Always A First Time
(Pumpkin Records 005)
Saxophonist Martin Speake is known for his cool, luminously creative alto technique and this double CD release gives him plenty of room to stretch out and exercise his vision.
This recording was created in the way musicians used to be captured before the advent of studio isolation booths. Martin Speake (alto), Mike Outram (guitar) and Jeff Williams (drums) are recorded playing in the same room together in Fish Market Studios, Willesden, and they achieve a candid serene tone. As Martin Speake says, “I am so happy with the result – including the mistakes. Maybe it is a sign of getting older that I don’t worry so much anymore about trying to make the perfect recording”.
The original compositions are mixed with five non-originals by composers as diverse as Puccini and Einar Swan, and ballads take up the majority of the two discs. Tracks are dedicated to a varied assortment of individuals from Fidel Castro to Lee Konitz and from Speake’s own father to Ornette Coleman. Incidentally there is a direct link with Konitz in the form of Jeff Williams, who has played with him in various bands for decades.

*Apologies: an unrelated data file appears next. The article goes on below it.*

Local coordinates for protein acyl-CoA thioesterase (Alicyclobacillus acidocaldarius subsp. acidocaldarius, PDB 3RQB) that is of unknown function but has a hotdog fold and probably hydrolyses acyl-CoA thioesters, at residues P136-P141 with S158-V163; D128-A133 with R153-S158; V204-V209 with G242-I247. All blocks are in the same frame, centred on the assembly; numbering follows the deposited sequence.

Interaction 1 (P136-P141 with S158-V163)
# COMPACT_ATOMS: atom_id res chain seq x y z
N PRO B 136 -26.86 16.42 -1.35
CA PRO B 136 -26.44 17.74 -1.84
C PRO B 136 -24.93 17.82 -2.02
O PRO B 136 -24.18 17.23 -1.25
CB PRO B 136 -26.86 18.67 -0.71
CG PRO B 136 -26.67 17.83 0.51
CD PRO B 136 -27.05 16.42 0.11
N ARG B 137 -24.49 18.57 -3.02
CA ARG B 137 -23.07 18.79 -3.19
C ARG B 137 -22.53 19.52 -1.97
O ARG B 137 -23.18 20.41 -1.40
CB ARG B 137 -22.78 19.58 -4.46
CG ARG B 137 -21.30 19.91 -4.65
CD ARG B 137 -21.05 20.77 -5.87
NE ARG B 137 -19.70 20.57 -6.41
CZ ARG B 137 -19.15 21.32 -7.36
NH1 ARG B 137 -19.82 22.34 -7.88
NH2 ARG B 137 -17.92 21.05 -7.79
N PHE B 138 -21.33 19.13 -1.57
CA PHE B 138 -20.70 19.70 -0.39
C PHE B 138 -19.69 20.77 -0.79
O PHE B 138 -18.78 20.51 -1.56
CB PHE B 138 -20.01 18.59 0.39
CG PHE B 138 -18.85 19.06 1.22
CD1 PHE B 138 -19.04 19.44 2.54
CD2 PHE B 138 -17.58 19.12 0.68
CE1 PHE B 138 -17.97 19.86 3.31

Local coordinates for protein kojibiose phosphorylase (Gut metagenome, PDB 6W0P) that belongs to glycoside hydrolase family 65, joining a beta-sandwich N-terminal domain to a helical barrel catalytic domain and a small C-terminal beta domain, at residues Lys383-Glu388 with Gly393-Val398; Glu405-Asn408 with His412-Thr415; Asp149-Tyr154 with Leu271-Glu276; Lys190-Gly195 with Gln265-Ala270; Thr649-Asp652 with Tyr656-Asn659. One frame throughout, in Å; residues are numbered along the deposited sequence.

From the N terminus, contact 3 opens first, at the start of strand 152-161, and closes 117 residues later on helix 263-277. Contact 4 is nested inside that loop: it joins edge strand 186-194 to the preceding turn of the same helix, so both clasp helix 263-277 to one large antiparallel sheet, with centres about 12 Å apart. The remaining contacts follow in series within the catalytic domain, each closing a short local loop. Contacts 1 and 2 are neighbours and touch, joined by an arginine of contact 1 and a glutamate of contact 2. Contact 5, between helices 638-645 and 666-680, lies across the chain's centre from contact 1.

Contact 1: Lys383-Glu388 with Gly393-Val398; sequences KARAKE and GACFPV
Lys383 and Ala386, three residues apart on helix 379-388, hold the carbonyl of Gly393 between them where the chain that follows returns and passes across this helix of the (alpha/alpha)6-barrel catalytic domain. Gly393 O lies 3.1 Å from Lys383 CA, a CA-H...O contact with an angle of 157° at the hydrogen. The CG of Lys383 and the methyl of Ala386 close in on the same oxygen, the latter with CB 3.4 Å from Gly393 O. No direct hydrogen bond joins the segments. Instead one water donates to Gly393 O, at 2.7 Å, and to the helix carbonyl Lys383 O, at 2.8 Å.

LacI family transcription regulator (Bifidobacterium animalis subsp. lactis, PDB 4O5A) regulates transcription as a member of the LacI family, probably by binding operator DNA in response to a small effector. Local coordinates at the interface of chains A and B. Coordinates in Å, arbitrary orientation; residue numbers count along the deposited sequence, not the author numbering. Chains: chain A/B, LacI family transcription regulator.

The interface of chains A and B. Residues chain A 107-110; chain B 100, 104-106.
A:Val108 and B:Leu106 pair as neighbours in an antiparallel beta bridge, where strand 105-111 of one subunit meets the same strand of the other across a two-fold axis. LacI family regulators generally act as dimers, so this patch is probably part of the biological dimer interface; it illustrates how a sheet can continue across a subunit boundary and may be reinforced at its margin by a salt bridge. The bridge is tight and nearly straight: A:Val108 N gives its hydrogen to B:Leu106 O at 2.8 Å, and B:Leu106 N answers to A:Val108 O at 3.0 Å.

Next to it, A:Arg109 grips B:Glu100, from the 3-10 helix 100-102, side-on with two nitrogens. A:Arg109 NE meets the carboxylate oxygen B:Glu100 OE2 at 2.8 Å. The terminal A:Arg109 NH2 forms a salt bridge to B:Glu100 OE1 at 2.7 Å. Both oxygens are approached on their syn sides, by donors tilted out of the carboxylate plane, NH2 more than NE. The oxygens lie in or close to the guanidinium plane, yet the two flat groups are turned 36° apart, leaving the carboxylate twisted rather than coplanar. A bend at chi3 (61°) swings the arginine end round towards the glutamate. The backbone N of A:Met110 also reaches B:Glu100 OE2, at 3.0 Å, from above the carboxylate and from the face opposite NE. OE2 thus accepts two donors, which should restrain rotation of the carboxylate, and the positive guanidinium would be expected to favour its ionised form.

There is a lot to take in here, but some of the highlights, on initial listens, include Twister, a bright tune with Mike Outram’s guitar interacting with Speake’s contorted alto before taking off on a busy solo. Ramshackle, a spare and lyrical “cool school” tune, is for Konitz and the searching Tom, dedicated to drummer Tom Skinner, allows Williams space to show off his expeditious technique as he responds to Speake’s lucid blowing.
In Code (for Ornette Coleman), gives full rein to Outram’s stratospheric guitar work with Secret Wood presenting a sinuous, slightly mysterious tone with the guitar intertwining with Speake’s alto before arriving at wailing highs. The gentle Meditation, which appears on both CDs, is a delightfully wistful mood piece and Wait For It, dedicated to the Indian composer and violinist L Subramaniam, shares something of the melodic calm of the raga.
This unconventional trio of improvisers displays patience and vision to create music which is complex, unhurried, diverse and not afraid of silence and space. More listens are required to fully recognise the wide palette of moods to be appreciated on this large-scale canvas.
Categories: CD review